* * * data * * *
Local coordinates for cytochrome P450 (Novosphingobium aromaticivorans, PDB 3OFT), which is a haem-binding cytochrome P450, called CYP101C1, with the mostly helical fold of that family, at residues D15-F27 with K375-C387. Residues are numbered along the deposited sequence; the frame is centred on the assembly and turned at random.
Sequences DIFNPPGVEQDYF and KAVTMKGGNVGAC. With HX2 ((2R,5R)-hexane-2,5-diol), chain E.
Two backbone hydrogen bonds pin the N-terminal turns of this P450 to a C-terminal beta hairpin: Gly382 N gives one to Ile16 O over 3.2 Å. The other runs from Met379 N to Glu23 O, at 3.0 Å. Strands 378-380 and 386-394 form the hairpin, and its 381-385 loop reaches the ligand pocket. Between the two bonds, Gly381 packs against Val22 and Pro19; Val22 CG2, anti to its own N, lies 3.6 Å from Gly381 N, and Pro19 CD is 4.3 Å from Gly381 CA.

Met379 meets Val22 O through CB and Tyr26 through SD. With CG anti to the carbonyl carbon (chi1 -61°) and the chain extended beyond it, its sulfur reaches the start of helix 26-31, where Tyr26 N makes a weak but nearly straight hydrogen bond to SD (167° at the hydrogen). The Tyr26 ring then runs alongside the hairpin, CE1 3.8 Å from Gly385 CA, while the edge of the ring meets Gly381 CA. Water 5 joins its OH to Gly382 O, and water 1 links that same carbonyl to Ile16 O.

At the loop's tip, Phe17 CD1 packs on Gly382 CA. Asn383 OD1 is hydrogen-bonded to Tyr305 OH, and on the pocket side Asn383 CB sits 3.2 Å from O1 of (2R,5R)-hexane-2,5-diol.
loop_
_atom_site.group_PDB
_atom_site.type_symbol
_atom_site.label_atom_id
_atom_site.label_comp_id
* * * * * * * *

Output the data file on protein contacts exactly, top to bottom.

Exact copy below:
Local coordinates for cytochrome P450 (Novosphingobium aromaticivorans, PDB 3OFT), which is a haem-binding cytochrome P450, called CYP101C1, with the mostly helical fold of that family, at residues D15-F27 with K375-C387. Residues are numbered along the deposited sequence; the frame is centred on the assembly and turned at random.
Sequences DIFNPPGVEQDYF and KAVTMKGGNVGAC. With HX2 ((2R,5R)-hexane-2,5-diol), chain E.
Two backbone hydrogen bonds pin the N-terminal turns of this P450 to a C-terminal beta hairpin: Gly382 N gives one to Ile16 O over 3.2 Å. The other runs from Met379 N to Glu23 O, at 3.0 Å. Strands 378-380 and 386-394 form the hairpin, and its 381-385 loop reaches the ligand pocket. Between the two bonds, Gly381 packs against Val22 and Pro19; Val22 CG2, anti to its own N, lies 3.6 Å from Gly381 N, and Pro19 CD is 4.3 Å from Gly381 CA.

Met379 meets Val22 O through CB and Tyr26 through SD. With CG anti to the carbonyl carbon (chi1 -61°) and the chain extended beyond it, its sulfur reaches the start of helix 26-31, where Tyr26 N makes a weak but nearly straight hydrogen bond to SD (167° at the hydrogen). The Tyr26 ring then runs alongside the hairpin, CE1 3.8 Å from Gly385 CA, while the edge of the ring meets Gly381 CA. Water 5 joins its OH to Gly382 O, and water 1 links that same carbonyl to Ile16 O.

At the loop's tip, Phe17 CD1 packs on Gly382 CA. Asn383 OD1 is hydrogen-bonded to Tyr305 OH, and on the pocket side Asn383 CB sits 3.2 Å from O1 of (2R,5R)-hexane-2,5-diol.
loop_
_atom_site.group_PDB
_atom_site.type_symbol
_atom_site.label_atom_id
_atom_site.label_comp_id